Yesterday afternoon, troubled department store operator J.C. Penney announced that it will close 33 underperforming stores (3% of its roughly 1,100 locations) this spring. The stores getting the ax are spread across the country, although the Midwest will be particularly hard-hit. These store closings will help J.C. Penney save money, but they are still bad news for shareholders.

First, the decision to close these stores means that management has concluded that the business will not bounce back to a level where it would return to profitability anytime soon. Second, closing these stores could worsen J.C. Penney's long-running inventory issues, forcing it to clear even more merchandise at or below cost.

Slow road back from the brink
J.C. Penney shareholders should be thankful that CEO Mike Ullman has stabilized the company's sales after nearly two years of big drops. Unfortunately, sales have stabilized at a level well below what's necessary for J.C. Penney to break even. Not surprisingly, this means that the least profitable of J.C. Penney's stores are racking up losses.


Former CEO Ron Johnson was adamant about avoiding store closures until all other options were exhausted. After J.C. Penney's board pulled the plug on Johnson, Ullman returned as CEO, but he too was focused on winning back customers rather than retrenching.

J.C. Penney's vague "holiday update" from early January already gave investors the sense that sales had not rebounded as fast as expected. These store closings provide further evidence that the road back to profitability will be a long one. Unfortunately, J.C. Penney could run out of cash before it gets there.

Inventory issues may persist
J.C. Penney's biggest problem in the past two years has obviously been its plummeting sales. However, a side effect of repeatedly missing sales forecasts has been a long-running inventory glut. This has pressured gross margin. Through the first nine months of FY13, gross margin was 29.9%, down from 34.5% in 2012, and well below J.C. Penney's long-term target of 37%.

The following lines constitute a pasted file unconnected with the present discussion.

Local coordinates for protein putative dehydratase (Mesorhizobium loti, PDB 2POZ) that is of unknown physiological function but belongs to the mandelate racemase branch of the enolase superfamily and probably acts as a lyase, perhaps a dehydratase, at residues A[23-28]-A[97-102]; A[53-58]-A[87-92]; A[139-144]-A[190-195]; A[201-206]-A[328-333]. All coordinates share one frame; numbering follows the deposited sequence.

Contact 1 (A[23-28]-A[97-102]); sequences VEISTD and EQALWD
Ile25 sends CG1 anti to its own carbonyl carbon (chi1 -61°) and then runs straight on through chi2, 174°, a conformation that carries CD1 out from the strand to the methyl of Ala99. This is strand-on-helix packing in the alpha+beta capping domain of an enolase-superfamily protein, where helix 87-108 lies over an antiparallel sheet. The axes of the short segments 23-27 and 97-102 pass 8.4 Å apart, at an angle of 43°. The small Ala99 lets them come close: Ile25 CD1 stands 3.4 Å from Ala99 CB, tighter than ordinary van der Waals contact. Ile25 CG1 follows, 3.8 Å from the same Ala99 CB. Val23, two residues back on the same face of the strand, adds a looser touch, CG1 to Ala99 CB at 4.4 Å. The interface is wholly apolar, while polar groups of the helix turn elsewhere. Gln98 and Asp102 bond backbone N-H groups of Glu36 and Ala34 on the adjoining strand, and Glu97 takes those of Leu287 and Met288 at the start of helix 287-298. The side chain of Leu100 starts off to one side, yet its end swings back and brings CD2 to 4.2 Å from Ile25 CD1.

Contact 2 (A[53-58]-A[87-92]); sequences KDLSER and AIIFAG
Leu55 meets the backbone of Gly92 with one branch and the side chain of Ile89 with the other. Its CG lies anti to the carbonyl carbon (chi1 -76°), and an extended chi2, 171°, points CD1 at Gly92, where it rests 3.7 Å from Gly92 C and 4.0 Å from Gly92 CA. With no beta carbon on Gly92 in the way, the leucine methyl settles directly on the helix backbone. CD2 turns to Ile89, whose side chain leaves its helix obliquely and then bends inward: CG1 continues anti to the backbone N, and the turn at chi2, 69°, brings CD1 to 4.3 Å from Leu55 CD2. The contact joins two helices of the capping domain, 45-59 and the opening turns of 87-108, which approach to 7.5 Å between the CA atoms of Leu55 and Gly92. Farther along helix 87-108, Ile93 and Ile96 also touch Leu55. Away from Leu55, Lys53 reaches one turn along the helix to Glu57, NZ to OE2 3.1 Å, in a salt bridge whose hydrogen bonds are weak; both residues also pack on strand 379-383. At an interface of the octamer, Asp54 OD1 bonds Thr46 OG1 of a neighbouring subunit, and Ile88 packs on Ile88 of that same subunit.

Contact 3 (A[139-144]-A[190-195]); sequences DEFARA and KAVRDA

On the company's most recent conference call, Ullman stated that J.C. Penney would continue to experience gross margin pressure from old merchandise that sold poorly until sometime this spring.

With J.C. Penney needing to clear all the inventory from the 33 stores that are closing, investors should now expect gross margin to remain weak for at least the first half of 2014. J.C. Penney will probably use big clearance markdowns in those stores to move as much merchandise as possible in the next few months. However, there will inevitably be plenty of merchandise left over.

J.C. Penney will then have a choice of either selling that merchandise below cost to a liquidator or shipping it back to its warehouses and trying to sell it at other J.C. Penney stores. Selling to a liquidator would entail a significant gross margin hit in Q2, after the stores close. Keeping the inventory in the J.C. Penney system would spread the gross margin damage over a longer period of time. Either way, J.C. Penney's gross margin problems are not over yet.

Cloudy skies
J.C. Penney's move to close stores probably makes sense from a business perspective. However, it won't save enough money to significantly alter J.C. Penney's prospects. Meanwhile, the company will incur $20 million of cash costs related to store closings and it will likely experience continued gross margin pressure as it tries to clear those stores' inventory.

In short, J.C. Penney continues to look like a stock that investors should avoid until the company shows much more tangible signs of progress. Management is making good moves to bring J.C. Penney back to breakeven over time, but it may be hard for the company to survive without a bankruptcy restructuring to reduce J.C. Penney's excessive debt load.

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The article Store Closings Are Not Good News for J.C. Penney originally appeared on Fool.com.

Fool contributor Adam Levine-Weinberg has no position in any stocks mentioned, and neither does The Motley Fool. Try any of our Foolish newsletter services free for 30 days. We Fools may not all hold the same opinions, but we all believe that considering a diverse range of insights makes us better investors. The Motley Fool has a disclosure policy.

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